Neurology News Network for the week ending March 25, 2023. [WATCH TIME: 3 minutes]
WATCH TIME: 3 minutes
Welcome to this special edition of Neurology News Network. I’m Marco Meglio.
When grouping patients by clinical characteristics such as time from diagnosis, thymectomy status, and concomitant medications, new findings from the phase 3 ADAPT study showed that efgartigimod is consistently affective across subgroups of individuals with generalized myasthenia gravis (gMG). The study featured 129 patients with AChR antibody positive gMG who received intravenous efgatigimod 10 mg/kg or placebo in cycles of 4 weekly infusions, with subsequent cycles based on clinical evaluation. In those who had less than 3 years since diagnosis, 76.8% of efgartigimod-treated patients demonstrated at least a 2-point improvement for at least 4 consecutive weeks on Myasthenia Gravis Activities of Daily Living (MG-ADL) vs 23.5% of those on placebo. In non-thymectomized patients, 85.0% (17 of 20) on efgartigimod achieved responder status vs 32.4% (11 of 34) of those on placebo.
In advance of the upcoming regulatory action deadline for Sarepta Therapuetics’ investigational gene therapy for the treatment of Duchenne muscular dystrophy (DMD), SRP-9001, the FDA has determined it will hold an advisory committee (AdComm) meeting. The current Prescription Drug User Fee Act action date for the treatment’s biologics license application (BLA) is set for May 29, 2023. The BLA is supported by positive data from the phase 1/2 Study SRP-9001-101, the phase 2 SRP-9001-102 study, and the phase 1 ENDEAVOR study. SRP-9001 is also currently being evaluated in the double-blind, randomized, placebo-controlled EMBARK study,, which was proposed as the post-marketing confirmatory study to support an accelerated approval. EMBARK is primarily assessing change in NSAA total score from baseline to week 52 compared with placebo, though secondary end points included a variety of other outcomes, such as microdystrophin expression, time to rise from floor, Timed Stair Ascend 4 Steps, and Stride Velocity 95th Centile tests, among others.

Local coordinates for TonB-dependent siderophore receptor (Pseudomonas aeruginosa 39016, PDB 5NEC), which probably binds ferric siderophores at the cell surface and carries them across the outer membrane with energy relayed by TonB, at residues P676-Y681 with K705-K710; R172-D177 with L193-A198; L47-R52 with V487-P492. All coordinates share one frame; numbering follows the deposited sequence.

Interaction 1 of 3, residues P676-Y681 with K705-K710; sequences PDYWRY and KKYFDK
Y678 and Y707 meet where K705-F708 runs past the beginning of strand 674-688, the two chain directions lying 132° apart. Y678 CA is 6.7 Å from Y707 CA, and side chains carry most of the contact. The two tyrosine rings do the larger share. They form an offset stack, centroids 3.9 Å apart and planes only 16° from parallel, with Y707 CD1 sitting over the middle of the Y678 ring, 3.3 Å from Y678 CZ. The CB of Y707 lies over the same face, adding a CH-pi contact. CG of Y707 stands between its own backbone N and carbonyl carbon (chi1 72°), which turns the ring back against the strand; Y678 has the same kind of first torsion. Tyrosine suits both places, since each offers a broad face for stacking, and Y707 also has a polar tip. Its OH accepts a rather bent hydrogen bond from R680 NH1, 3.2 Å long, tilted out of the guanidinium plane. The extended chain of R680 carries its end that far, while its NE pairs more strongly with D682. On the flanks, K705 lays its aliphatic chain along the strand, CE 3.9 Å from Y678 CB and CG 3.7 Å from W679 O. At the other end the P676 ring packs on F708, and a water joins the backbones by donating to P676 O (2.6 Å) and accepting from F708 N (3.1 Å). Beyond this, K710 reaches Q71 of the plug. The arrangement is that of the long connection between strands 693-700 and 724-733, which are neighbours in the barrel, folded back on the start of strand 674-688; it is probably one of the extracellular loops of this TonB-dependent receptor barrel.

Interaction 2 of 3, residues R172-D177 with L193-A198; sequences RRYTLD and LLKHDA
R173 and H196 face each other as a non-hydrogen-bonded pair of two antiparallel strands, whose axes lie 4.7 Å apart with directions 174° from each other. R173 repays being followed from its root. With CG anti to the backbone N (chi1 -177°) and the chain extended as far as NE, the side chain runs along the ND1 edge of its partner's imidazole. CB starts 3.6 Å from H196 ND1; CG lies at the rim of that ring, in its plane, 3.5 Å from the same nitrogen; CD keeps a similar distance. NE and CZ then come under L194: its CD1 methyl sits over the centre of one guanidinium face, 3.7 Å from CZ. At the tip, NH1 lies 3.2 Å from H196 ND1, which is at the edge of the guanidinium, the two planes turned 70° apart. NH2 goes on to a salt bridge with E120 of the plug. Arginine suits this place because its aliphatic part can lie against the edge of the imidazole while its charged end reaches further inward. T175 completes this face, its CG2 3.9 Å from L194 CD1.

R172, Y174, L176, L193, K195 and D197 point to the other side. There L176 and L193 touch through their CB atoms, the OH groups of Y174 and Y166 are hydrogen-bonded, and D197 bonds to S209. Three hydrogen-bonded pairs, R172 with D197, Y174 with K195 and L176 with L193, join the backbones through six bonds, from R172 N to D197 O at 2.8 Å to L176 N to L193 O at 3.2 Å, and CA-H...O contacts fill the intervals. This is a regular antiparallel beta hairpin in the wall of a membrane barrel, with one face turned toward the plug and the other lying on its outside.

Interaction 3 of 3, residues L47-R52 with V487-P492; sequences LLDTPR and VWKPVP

Findings from a small-scale study of patients with obstructive sleep apnea (OSA) showed that treatment with single doses of 4 mg reboxetine, a selective NaRI, modestly reduces the frequency of respiratory events and improves overnight oxygenation and snoring. The addition of oxybutynin, a medication typically used to treat overreactive bladder, had mild sedative effects but did not produce additive benefit in reducing OSA severity on a single night despite modest improvements in pharyngeal muscle compensation. At the conclusion of the analysis, reboxetine alone reduced the apnea-hypopnea index (AHI3) by 5.4 events/h (95% CI, –10.4 to –0.3; P = .03) in comparison with placebo, whereas the combination of reboxetine and oxybutynin was not significantly different (4.2 events/h; 95% CI, –9.6 to 1.1; P = .11).